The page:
Florida’s Crystal River has been one of my favorite places to fish since I first visited there in the mid 1990s.
No, it’s not place to catch trophy bass.
I like it for the variety of fish that it offers, as well as its natural beauty and wildlife, including manatees, dolphins, and a multitude of bird species.
The most interesting thing for me is how the fishery has evolved since I first went there. In the 1990s, the aquatic vegetation was abundant, especially in the canals, and so were the bass. Additionally, sea trout and jacks were common, with redfish a little less so. Snook were rare visitors, as were tarpon.
Today, that grass is all but gone, gobbled up by the manatees, who keep it browsed down almost to the roots. And without the vegetation to soak up nutrients from runoff, algae blooms through much of the system and visibility is greatly reduced. Additionally, as winters have moderated, huge numbers of snook have moved in, competing with bass for both forage and habitat. As a consequence, largemouths aren’t nearly as numerous.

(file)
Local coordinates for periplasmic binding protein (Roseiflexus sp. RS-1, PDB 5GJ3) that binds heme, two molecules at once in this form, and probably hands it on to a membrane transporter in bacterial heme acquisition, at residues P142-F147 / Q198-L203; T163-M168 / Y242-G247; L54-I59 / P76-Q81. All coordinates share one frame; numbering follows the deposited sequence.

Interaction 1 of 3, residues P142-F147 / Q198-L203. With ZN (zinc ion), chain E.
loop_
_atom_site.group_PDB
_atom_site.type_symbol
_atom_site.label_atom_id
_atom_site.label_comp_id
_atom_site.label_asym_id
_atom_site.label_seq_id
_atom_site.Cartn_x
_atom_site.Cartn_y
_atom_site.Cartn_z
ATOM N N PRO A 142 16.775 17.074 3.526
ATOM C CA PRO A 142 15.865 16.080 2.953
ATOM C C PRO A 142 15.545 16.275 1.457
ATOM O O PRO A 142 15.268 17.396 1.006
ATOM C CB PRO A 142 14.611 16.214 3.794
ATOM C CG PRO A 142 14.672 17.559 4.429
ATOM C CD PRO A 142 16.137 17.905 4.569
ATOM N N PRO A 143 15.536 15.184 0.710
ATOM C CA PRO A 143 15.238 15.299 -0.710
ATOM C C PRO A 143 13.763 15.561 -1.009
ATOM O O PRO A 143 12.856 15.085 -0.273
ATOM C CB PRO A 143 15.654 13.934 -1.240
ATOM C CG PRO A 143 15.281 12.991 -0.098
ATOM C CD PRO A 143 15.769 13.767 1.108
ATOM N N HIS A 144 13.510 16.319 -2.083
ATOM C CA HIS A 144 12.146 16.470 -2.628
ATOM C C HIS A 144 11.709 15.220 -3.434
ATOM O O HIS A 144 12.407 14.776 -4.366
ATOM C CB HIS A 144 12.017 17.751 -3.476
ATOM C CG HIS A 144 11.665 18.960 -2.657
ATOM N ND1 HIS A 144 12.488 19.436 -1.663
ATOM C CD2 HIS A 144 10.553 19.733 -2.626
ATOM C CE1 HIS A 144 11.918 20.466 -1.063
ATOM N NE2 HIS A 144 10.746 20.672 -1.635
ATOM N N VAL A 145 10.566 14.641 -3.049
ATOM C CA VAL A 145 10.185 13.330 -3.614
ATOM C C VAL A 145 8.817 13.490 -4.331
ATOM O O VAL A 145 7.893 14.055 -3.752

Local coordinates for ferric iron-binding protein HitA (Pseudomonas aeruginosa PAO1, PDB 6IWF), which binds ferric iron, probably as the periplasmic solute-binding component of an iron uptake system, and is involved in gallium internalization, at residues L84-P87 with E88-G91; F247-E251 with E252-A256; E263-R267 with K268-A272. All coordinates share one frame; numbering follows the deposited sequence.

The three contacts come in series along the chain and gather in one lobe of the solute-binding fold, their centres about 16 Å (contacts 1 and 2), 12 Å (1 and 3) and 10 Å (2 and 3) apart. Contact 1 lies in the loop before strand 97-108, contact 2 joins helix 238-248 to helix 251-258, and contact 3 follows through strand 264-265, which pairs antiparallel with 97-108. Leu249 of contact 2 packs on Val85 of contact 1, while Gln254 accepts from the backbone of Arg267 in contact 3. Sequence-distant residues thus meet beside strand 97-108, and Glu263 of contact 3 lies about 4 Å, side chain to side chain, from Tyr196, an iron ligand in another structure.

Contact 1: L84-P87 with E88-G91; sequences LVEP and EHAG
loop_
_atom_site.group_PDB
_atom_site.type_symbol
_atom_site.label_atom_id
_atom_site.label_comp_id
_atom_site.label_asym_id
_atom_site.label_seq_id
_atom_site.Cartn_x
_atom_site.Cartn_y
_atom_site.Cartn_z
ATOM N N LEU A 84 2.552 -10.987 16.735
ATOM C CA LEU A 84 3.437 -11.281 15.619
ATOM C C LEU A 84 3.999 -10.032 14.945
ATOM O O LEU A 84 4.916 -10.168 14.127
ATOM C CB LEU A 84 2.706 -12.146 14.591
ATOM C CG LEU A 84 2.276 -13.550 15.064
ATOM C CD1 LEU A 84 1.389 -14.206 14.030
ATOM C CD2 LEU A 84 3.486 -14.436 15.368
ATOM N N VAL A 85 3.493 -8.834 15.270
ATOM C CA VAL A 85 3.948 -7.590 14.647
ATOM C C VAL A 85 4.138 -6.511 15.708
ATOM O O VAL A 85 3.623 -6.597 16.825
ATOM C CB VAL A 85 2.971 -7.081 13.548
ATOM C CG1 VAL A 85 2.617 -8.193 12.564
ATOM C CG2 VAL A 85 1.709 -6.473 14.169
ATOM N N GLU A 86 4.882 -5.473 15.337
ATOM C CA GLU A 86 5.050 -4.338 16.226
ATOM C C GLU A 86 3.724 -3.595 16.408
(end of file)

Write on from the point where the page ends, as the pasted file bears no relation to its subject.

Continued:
Still, it’s one of my favorite places.
I fished there yesterday with long-time friends Dave Burkhardt, and Matt Beck, photo editor and outdoor writer for the Citrus County Chronicle. Matt probably knows the fishery as well as anyone, and we had a great day on the water with him. (Matt tells me that he is going to include my new book, Why We Fish, in his two-part, gift ideas column.)
We caught bass, snook, redfish, jacks, and ladyfish. Sadly, the bite was slow and quality fish had lockjaw. The only real angling excitement occurred when Matt lost a nice snook near a dock. (I won't embarrass him by posting the photo of the small snook that he did catch.)
But the fish were there; we saw them moving. They simply weren’t inclined to bite. We also saw manatees, dolphins, eagles and another recent arrival, the wood stork, as well as some beautiful shoreline vistas.
By the way, Audubon Florida is concerned about those birds and fish having enough to eat. Check out this article about the need to protect baitfish.